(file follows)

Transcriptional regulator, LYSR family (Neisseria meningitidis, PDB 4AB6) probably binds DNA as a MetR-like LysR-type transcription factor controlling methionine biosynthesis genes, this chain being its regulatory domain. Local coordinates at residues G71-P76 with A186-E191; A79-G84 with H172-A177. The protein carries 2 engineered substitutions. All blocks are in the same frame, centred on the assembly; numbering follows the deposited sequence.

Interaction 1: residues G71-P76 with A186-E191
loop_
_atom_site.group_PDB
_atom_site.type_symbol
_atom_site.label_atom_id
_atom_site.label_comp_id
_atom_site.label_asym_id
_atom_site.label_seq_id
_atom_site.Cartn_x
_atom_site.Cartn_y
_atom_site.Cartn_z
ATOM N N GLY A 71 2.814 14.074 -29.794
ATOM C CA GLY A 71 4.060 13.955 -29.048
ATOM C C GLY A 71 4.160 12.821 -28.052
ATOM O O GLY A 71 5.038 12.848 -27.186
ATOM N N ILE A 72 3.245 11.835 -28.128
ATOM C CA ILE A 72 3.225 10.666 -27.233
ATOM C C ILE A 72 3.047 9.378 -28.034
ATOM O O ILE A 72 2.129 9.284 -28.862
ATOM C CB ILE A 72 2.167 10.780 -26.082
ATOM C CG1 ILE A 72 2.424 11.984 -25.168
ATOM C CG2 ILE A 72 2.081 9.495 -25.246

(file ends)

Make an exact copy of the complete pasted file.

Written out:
Transcriptional regulator, LYSR family (Neisseria meningitidis, PDB 4AB6) probably binds DNA as a MetR-like LysR-type transcription factor controlling methionine biosynthesis genes, this chain being its regulatory domain. Local coordinates at residues G71-P76 with A186-E191; A79-G84 with H172-A177. The protein carries 2 engineered substitutions. All blocks are in the same frame, centred on the assembly; numbering follows the deposited sequence.

Interaction 1: residues G71-P76 with A186-E191
loop_
_atom_site.group_PDB
_atom_site.type_symbol
_atom_site.label_atom_id
_atom_site.label_comp_id
_atom_site.label_asym_id
_atom_site.label_seq_id
_atom_site.Cartn_x
_atom_site.Cartn_y
_atom_site.Cartn_z
ATOM N N GLY A 71 2.814 14.074 -29.794
ATOM C CA GLY A 71 4.060 13.955 -29.048
ATOM C C GLY A 71 4.160 12.821 -28.052
ATOM O O GLY A 71 5.038 12.848 -27.186
ATOM N N ILE A 72 3.245 11.835 -28.128
ATOM C CA ILE A 72 3.225 10.666 -27.233
ATOM C C ILE A 72 3.047 9.378 -28.034
ATOM O O ILE A 72 2.129 9.284 -28.862
ATOM C CB ILE A 72 2.167 10.780 -26.082
ATOM C CG1 ILE A 72 2.424 11.984 -25.168
ATOM C CG2 ILE A 72 2.081 9.495 -25.246